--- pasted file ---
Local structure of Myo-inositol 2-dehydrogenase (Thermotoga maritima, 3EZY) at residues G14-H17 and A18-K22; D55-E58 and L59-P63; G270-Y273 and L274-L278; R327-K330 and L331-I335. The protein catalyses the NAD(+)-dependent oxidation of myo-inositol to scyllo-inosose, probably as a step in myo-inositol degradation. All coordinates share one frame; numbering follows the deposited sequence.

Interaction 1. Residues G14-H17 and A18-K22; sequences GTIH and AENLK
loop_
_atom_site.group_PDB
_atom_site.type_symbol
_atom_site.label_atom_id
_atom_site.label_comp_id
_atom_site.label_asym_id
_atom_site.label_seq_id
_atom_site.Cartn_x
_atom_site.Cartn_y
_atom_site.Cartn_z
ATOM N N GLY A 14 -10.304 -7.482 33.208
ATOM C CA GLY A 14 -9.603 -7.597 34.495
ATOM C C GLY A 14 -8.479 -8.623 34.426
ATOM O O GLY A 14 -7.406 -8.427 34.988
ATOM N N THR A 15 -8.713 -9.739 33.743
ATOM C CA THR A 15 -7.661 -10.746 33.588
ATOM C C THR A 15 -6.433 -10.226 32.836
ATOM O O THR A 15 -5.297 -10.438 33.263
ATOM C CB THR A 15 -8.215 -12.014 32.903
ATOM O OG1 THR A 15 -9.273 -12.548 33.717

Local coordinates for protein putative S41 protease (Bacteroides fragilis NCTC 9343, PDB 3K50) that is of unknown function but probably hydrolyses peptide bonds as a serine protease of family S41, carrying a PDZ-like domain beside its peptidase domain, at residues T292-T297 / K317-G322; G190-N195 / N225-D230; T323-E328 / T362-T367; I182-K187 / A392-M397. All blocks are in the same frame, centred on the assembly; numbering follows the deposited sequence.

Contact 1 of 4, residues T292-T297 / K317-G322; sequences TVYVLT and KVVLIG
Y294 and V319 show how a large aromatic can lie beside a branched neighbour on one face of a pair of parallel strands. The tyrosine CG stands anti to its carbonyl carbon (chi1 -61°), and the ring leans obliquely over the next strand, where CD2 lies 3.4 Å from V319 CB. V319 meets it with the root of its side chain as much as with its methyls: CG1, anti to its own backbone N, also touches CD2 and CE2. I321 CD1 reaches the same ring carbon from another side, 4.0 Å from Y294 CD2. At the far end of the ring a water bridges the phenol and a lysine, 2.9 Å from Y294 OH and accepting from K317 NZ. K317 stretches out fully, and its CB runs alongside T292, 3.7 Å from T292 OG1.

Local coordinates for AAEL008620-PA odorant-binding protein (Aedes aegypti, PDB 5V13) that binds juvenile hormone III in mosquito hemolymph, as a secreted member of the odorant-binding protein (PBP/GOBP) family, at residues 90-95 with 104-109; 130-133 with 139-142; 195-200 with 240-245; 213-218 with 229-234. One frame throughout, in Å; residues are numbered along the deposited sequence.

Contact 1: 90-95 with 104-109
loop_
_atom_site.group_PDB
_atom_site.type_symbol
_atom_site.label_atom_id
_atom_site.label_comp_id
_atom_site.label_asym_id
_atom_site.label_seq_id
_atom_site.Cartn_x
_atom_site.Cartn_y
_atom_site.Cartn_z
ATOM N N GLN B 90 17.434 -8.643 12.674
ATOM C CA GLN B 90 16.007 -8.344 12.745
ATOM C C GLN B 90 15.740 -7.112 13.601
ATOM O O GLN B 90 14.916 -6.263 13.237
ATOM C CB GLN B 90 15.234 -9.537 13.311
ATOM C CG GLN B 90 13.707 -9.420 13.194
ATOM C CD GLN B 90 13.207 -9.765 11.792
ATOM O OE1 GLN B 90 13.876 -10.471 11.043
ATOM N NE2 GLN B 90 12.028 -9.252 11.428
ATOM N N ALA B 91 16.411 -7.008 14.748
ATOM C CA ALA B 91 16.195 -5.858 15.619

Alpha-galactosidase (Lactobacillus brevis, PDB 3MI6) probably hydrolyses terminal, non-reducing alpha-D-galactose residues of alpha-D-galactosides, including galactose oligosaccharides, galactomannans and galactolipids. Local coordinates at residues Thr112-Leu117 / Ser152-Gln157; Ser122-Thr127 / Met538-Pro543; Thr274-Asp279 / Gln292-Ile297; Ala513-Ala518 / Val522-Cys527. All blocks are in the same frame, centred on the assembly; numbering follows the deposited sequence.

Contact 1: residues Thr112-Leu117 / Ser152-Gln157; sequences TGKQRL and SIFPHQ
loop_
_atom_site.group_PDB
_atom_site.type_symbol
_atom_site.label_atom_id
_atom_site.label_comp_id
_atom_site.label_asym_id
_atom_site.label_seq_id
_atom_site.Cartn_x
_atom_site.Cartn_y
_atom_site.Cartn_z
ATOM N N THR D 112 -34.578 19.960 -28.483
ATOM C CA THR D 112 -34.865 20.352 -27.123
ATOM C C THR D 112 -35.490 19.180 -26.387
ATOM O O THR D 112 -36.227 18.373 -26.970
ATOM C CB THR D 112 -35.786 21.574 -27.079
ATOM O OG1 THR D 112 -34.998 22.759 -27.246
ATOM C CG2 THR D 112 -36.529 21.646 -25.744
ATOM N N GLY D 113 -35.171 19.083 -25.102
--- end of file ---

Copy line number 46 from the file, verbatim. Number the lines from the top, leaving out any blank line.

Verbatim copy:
ATOM N NE2 GLN B 90 12.028 -9.252 11.428